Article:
Wednesday, March 13, 2013

My Final Farewell.

I can’t believe that this is my last blog post.  I’m not sure how it went by so fast, but somehow the year is over and I’m officially retired. For someone who always has something to say I’m at a bit of a loss to find the right words.

I had an amazing last weekend as a VRed. We won our quarterfinal against Acadia on Friday. It was a complete team win.  Our leading scorer had 10 points, and every member of the team contributed in a huge way.

Saturday I went to the market with some teammates and we were continually stopped and congratulated by friends, strangers, and even other teams in the tournament.  Kids wanted pictures with us while we were out for our pregame meal and in the newspapers we went from being “bottom-feeders” to “upstarts”.

On Saturday night we played St. FX in the semis but we came up short. We played two great games, but that loss stung immensely.  Not because of the scoreboard, or because we think we could have won, but because after the game as we sat in the teamroom and Coach Speedy was talking all I could think was that I would never again cut a tape job off my ankles.  I will never again take off my uniform, or put my mouthguard away.  I won’t ever again hear Coach Speedy call down the bench for me to sub in.  Never again will I return to the bench, have Dan hand me my shooter shirt, and have Cory put his arm around me and say “nice shift, kid”.

I was given an incredible gift by being able to play the sport I love. Nothing I’ve experienced has had the defining effect on my life, and my character, that playing basketball has. Being a Varsity Red was one of the greatest honours of my life. I should have never whined to Trevor when we had to run stairs after a leg day. I should have never bemoaned Coach Speedy when he set the clock for 30 seconds and told us to get on the sideline. I wish I could take back the times I thought to myself “is practice not over yet?!” I should have been humbled every day. I should have thanked Trevor for the stairs, and Speedy for the sprints. I should have relished each moment at practice.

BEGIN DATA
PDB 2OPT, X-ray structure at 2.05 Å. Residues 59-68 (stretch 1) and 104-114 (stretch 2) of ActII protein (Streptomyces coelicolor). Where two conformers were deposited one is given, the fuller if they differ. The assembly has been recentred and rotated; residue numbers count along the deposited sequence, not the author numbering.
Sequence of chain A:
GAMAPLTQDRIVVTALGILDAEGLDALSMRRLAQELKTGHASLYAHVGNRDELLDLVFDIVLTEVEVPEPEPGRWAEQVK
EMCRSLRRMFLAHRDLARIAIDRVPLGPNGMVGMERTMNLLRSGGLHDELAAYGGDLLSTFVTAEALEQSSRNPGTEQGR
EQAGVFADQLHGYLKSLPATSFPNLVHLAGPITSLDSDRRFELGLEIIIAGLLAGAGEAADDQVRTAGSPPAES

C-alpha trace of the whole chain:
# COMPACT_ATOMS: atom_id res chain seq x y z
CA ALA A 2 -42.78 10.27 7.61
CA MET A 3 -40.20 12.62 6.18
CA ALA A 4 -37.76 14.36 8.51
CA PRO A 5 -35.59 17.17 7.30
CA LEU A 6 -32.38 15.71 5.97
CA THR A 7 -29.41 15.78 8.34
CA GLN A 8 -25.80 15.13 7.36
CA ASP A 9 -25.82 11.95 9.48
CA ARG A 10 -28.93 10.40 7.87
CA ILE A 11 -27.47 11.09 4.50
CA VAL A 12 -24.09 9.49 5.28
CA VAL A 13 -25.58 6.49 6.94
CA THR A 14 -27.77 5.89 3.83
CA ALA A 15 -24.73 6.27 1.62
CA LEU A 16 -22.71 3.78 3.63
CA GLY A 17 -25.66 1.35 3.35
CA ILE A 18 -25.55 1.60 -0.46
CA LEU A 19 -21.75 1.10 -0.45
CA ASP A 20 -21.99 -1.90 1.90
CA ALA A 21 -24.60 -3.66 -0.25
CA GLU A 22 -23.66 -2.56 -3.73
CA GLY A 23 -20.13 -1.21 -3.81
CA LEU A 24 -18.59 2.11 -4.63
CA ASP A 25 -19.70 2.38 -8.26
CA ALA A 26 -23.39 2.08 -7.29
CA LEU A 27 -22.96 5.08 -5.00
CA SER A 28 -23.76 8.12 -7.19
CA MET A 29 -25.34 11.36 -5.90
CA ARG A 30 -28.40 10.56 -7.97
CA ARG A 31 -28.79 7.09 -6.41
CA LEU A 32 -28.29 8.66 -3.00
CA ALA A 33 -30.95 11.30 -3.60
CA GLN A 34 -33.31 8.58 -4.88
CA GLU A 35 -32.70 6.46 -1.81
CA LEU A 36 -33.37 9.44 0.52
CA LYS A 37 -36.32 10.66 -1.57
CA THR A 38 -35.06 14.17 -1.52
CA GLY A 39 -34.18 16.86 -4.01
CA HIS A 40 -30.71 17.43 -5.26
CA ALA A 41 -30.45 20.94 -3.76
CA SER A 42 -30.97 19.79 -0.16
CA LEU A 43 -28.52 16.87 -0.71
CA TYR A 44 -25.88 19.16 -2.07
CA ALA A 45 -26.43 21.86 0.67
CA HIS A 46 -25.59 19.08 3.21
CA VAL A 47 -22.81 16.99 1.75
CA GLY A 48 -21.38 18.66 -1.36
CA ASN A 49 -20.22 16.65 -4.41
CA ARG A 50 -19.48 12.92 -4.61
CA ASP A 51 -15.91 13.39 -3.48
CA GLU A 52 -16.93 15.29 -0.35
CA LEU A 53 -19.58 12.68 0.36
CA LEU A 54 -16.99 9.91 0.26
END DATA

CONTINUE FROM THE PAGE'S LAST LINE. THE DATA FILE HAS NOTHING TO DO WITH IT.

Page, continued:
If I could give one piece of advice to the girls next year it would be this: be grateful.  You are not entitled to play this game.  Your spot on the team and your health as an athlete are not guaranteed. Eventually, we all retire and we all move on.  Each day that you get to tighten your laces and make yourself better is a blessing.  Every choice you make impacts your whole team, so choose wisely.  Choose discipline, choose integrity, and choose gratitude.

Now, as strange and as daunting as it is, I have to change the way I define myself.  I no longer have the privilege of answering the question of “who are you?” with “I’m Allie, and I’m a basketball player”. Now maybe I say I’m a beginner yogi, an aspiring writer, and a political junkie. I’m a pretty good cook and baker, and I’m way too competitive.  None of these things are new, but they all paled in comparison to being a varsity athlete.  

The debt I owe my teammates and coaches is unpayable and my talents as a writer fail to express my gratitude to them. You have all taught me lessons.  You have laughed and cried with me, and laughed at me while I cried. You have pushed me when I wanted you to leave me alone, and you have lifted me when I didn’t think I could get up. You told me you liked my cooking, and that you appreciated my tenacity. You each made me better.     

While I like to think that they all adore me, I’m sure there are some things the girls won’t miss about me.  They won’t miss me stealing their socks, and always being the last one ready to go anywhere.  They’re probably glad to get rid of my terrible sense of humour and my bossiness. They’ll be glad they don’t have to worry about me short-sheeting their beds or hiding the rental vans on roadtrips.

And there is stuff I’m looking forward to too. I’m excited to get back on a snowboard, and to never, ever, do another Bulgarian split squat. I’m excited to eat when I’m hungry, and not when my schedule tells me too. I look forward to never replying to an invitation for something fun with “I can’t, I have basketball”. 

For all the things that I leave behind there are those that I am taking with me. I have a tiny bit of arthritis, and a scar on my elbow shaped like Katelyn’s front teeth. I have more cutoffs than I know what to do with and dozens of notes from my bucket that I will keep forever. I have a heightened sense of loyalty, and a decent midrange jumper. Most importantly, I have a clearly defined sense of self and friendships that will last a lifetime.

I’m so glad that two years ago I was tasked with writing this blog. It has been an immense privilege to share a small part of my life and my team with you.  Thank you for your constant support. I remain,


Allie Chalke
UNB Varsity Red 2011-2013

1 comment:

  1. Allie,
    I am sure you have left the UNB Varsity Red, a better team for you being on it. You are and have always been everyones cheerleader, since you were a young kid! You found the best in everyone, and you were loved by all! You are definetily a "CHALKE", because you and your fam. are all the same. You give when there's almost nothing left to give. And, when you give, it comes from a place so deep, so courageous, most wouldn't know that place in their own soul. You bring laughter, you bring strength, you bring loyalty to all your relationships. And you always do it "WITH NO REGRETS"! You are more than a basketball player, you are a determined young woman, with an awesome journey ahead. You will fly with the best of the best! And you will inspire all those around you. xoJan